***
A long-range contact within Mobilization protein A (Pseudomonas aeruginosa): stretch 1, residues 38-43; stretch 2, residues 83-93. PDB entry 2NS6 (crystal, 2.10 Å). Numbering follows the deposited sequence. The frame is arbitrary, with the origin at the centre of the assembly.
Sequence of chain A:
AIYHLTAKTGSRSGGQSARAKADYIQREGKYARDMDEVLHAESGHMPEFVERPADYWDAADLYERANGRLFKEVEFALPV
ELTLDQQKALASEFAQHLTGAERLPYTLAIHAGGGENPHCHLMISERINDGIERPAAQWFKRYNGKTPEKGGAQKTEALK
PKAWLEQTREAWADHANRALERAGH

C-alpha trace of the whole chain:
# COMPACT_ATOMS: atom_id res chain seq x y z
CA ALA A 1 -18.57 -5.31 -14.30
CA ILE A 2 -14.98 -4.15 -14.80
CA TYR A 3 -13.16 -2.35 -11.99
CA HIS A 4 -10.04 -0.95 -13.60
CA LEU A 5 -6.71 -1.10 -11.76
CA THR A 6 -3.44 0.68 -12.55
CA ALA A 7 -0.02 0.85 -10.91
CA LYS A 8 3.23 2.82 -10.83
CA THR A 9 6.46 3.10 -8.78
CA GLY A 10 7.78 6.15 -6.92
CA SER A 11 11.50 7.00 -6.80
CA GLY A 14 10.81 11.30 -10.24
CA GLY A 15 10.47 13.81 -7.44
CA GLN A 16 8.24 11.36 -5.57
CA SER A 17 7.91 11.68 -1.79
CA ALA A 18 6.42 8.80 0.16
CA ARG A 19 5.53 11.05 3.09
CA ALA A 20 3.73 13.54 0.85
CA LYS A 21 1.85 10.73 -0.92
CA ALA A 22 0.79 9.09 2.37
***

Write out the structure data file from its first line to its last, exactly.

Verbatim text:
A long-range contact within Mobilization protein A (Pseudomonas aeruginosa): stretch 1, residues 38-43; stretch 2, residues 83-93. PDB entry 2NS6 (crystal, 2.10 Å). Numbering follows the deposited sequence. The frame is arbitrary, with the origin at the centre of the assembly.
Sequence of chain A:
AIYHLTAKTGSRSGGQSARAKADYIQREGKYARDMDEVLHAESGHMPEFVERPADYWDAADLYERANGRLFKEVEFALPV
ELTLDQQKALASEFAQHLTGAERLPYTLAIHAGGGENPHCHLMISERINDGIERPAAQWFKRYNGKTPEKGGAQKTEALK
PKAWLEQTREAWADHANRALERAGH

C-alpha trace of the whole chain:
# COMPACT_ATOMS: atom_id res chain seq x y z
CA ALA A 1 -18.57 -5.31 -14.30
CA ILE A 2 -14.98 -4.15 -14.80
CA TYR A 3 -13.16 -2.35 -11.99
CA HIS A 4 -10.04 -0.95 -13.60
CA LEU A 5 -6.71 -1.10 -11.76
CA THR A 6 -3.44 0.68 -12.55
CA ALA A 7 -0.02 0.85 -10.91
CA LYS A 8 3.23 2.82 -10.83
CA THR A 9 6.46 3.10 -8.78
CA GLY A 10 7.78 6.15 -6.92
CA SER A 11 11.50 7.00 -6.80
CA GLY A 14 10.81 11.30 -10.24
CA GLY A 15 10.47 13.81 -7.44
CA GLN A 16 8.24 11.36 -5.57
CA SER A 17 7.91 11.68 -1.79
CA ALA A 18 6.42 8.80 0.16
CA ARG A 19 5.53 11.05 3.09
CA ALA A 20 3.73 13.54 0.85
CA LYS A 21 1.85 10.73 -0.92
CA ALA A 22 0.79 9.09 2.37